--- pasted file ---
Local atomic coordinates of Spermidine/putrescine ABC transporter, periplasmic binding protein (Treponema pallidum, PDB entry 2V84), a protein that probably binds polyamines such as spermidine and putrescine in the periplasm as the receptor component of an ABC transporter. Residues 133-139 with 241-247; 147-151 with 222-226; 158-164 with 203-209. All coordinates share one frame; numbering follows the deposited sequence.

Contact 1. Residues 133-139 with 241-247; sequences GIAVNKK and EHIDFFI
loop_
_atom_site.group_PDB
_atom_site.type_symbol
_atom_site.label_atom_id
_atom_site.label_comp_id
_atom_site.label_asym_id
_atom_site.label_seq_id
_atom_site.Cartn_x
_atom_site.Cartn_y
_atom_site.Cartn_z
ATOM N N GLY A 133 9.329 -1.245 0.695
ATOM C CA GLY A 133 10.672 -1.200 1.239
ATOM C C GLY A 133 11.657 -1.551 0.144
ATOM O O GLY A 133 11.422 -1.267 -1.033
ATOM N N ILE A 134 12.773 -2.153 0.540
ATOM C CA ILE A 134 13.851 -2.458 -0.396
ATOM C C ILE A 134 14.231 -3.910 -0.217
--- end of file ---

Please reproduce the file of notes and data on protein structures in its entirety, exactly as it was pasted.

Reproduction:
Local atomic coordinates of Spermidine/putrescine ABC transporter, periplasmic binding protein (Treponema pallidum, PDB entry 2V84), a protein that probably binds polyamines such as spermidine and putrescine in the periplasm as the receptor component of an ABC transporter. Residues 133-139 with 241-247; 147-151 with 222-226; 158-164 with 203-209. All coordinates share one frame; numbering follows the deposited sequence.

Contact 1. Residues 133-139 with 241-247; sequences GIAVNKK and EHIDFFI
loop_
_atom_site.group_PDB
_atom_site.type_symbol
_atom_site.label_atom_id
_atom_site.label_comp_id
_atom_site.label_asym_id
_atom_site.label_seq_id
_atom_site.Cartn_x
_atom_site.Cartn_y
_atom_site.Cartn_z
ATOM N N GLY A 133 9.329 -1.245 0.695
ATOM C CA GLY A 133 10.672 -1.200 1.239
ATOM C C GLY A 133 11.657 -1.551 0.144
ATOM O O GLY A 133 11.422 -1.267 -1.033
ATOM N N ILE A 134 12.773 -2.153 0.540
ATOM C CA ILE A 134 13.851 -2.458 -0.396
ATOM C C ILE A 134 14.231 -3.910 -0.217